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Mike Morrissey GP replica


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#51 Pablo

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Posted 12 October 2015 - 04:42 PM

So I guess you don't want the jig motor? :shok:  :sarcastic_hand:


Paul Wolcott




#52 Cheater

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Posted 12 October 2015 - 04:49 PM

I'll respectfully pass...


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#53 Bill from NH

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Posted 12 October 2015 - 07:27 PM

Do polished brass surfaces tarnish quicker?


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#54 Pablo

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Posted 13 October 2015 - 08:24 AM

I dunno. Ask brassy. :D
 
Wanted to try a different adhesive for the inserts, so I did a test run first on some other wheels.
 
IMG_7227.JPG
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#55 Pablo

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Posted 13 October 2015 - 01:07 PM

JB Weld "Plastic Bonder" worked great. I tested it by trying to push the test inserts out with the dummy axle. I'm pretty sure they'll break before they come loose.
 
IMG_7237.JPG
 
Luciano opted for an endbell upgrade for the sweet Havlicek powerplant. The motor was running strong and cool as is with standard-sized 16D brushes, so I didn't think it prudent to switch the Tradeship to 36D holders. Holders are soldered to the hoods, polished, and aligned.
 
IMG_7248.JPG

As long as I'm messing with endbells, might as well upgrade my jig motor also - the white one is so distorted I can't trust it to align the tilt on brackets any more.
 
IMG_7249.JPG  
 
Found a sweet FT16D black one that looks like the victim of a hot rewound arm with weak magnets. :laugh2:

IMG_7256.JPG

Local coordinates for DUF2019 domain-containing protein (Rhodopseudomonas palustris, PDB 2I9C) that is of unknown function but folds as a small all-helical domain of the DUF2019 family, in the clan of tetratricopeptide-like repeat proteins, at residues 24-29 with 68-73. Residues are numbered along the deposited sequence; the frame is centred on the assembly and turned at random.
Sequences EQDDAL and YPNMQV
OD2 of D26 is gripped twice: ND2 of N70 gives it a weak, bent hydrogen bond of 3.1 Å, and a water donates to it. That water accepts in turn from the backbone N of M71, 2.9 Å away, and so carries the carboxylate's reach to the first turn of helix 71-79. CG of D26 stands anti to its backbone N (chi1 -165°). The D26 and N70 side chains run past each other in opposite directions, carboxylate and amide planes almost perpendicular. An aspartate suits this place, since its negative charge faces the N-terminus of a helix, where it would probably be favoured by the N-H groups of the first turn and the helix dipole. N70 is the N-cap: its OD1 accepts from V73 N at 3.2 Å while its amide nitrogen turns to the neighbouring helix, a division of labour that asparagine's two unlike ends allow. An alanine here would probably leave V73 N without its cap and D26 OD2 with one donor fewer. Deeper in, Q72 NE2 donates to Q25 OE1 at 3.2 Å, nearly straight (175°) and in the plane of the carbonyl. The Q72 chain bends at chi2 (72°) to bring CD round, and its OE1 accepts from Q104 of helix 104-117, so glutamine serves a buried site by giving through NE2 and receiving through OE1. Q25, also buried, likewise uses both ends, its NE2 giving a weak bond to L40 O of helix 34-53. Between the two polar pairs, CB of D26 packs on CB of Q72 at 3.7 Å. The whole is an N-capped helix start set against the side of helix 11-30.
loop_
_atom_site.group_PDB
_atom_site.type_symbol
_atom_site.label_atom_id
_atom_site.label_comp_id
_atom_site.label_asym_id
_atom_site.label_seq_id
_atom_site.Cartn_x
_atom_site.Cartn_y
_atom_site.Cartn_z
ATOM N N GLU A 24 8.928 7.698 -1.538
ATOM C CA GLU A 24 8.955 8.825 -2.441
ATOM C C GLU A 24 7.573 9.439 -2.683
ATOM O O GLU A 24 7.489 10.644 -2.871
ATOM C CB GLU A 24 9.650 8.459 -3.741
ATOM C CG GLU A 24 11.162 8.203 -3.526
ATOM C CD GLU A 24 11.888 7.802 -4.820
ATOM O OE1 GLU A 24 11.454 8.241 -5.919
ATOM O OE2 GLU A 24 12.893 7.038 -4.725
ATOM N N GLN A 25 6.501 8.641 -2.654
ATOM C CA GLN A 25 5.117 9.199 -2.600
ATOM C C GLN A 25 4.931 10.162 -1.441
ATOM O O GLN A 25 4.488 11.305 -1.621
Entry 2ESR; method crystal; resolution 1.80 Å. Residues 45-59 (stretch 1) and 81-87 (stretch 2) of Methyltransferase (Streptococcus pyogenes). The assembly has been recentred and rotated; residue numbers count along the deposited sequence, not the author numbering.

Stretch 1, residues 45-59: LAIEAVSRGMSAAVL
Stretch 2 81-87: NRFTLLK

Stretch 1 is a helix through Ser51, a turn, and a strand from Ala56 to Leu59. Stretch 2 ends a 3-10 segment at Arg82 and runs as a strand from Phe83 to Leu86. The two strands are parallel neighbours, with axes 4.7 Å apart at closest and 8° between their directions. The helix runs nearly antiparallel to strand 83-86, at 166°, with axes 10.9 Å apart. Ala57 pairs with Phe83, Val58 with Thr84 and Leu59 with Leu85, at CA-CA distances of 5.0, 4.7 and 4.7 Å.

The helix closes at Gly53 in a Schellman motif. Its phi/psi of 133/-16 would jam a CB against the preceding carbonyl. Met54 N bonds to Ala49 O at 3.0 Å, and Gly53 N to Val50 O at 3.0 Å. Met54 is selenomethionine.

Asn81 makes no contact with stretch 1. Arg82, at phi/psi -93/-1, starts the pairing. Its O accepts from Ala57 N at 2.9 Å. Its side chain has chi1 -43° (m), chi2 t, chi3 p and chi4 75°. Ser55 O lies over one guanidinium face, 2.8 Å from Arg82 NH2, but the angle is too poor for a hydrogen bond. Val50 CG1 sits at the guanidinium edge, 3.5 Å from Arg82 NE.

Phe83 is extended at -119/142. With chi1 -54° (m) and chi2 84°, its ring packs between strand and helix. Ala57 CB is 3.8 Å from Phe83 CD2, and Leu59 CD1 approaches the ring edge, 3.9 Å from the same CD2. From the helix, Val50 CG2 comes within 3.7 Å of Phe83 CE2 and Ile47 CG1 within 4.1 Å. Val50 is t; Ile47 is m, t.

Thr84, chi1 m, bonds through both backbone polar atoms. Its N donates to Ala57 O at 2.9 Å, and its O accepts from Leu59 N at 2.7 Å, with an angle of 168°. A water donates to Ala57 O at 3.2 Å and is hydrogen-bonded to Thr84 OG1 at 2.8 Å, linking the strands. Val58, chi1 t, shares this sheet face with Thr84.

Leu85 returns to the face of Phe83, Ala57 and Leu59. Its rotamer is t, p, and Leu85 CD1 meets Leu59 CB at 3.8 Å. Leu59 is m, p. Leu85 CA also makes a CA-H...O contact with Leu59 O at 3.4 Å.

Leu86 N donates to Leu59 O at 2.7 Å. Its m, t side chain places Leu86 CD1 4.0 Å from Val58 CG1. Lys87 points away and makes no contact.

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#56 Pablo

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Posted 13 October 2015 - 02:52 PM

Endbell swap is complete. Of course, with the changes it needed to be broken it again.
Rotation was immediate with the first "click" of the power supply, she drew 1.1 amps at 3 volts, then started dropping.
Always the mark of a good set-up, at least on my equipment it is. After 15 minutes the amps were down to .85 and had stabilized.
Runs very smooth and cool, sounds potent when I feed it some volts. 
 
IMG_7270.JPG
 
Another typical Havlicek FT16D motor - great performance. I don't know how he always gets them to run so well with stock size 16D brushes, but he does. :victory:

Pinion is a new Sonic steel 7t press on. Should work great with the Weldun 32t crown.


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Paul Wolcott

#57 havlicek

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Posted 14 October 2015 - 07:15 AM

Nice work, Pablo!
 
-john
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#58 Pablo

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Posted 14 October 2015 - 08:15 AM

Thanks, John. I feel like I just performed successful surgery on your infant. :dance3: :victory:

Piece of cake. Zero change needed on the spacing and it's perfect.
Paul Wolcott

#59 Hworth08

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Posted 14 October 2015 - 09:19 AM

A bit off-thread but if all that's wrong with the endbell in post #55 is a melted post, that can be fixed.
 
Just cut off the melted post, "center punch" the center of the old post with a knife and drill 1/16". Cut a length of 3/32" tubing the same as the post was. Install a spring and attach with a 2-56 self-tapping screw.
 
This worked so well that some times we did this to a new endbell.
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#60 Pablo

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Posted 14 October 2015 - 09:40 AM

Not off thread at all, Don.

I'll take a better look at that end bell and maybe swap it for a worse one. :)

Thanks for telling me before I cooked it with the torch. :laugh2:
Paul Wolcott

#61 Pablo

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Posted 15 October 2015 - 10:16 AM

Wheel inserts ready. I masked three spots on each for the adhesive to bite unpainted plastic

 

IMG_7293.JPG


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#62 Pablo

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Posted 23 October 2015 - 01:24 AM

Noose, Tony P., and dc-65x were extremely helpful in my planning - without friends like them, I'd simply be lost. :friends:
 
Final answer for the Dilworth Honda chassis dimensions:

Wheelbase: 4.125" (4-1/8")
Guide lead: .625" (5/8")
 
Jig motor is trued and checked in all directions - tilt, left/right, and flat.
 
IMG_7341.JPG
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Paul Wolcott

#63 Pablo

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Posted 23 October 2015 - 03:43 AM

Slight inward taper begins in front of the motor.
 
IMG_7349.JPG
 
First set of rails tacked in place.
 
IMG_7366.JPG
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#64 Pablo

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Posted 23 October 2015 - 06:00 PM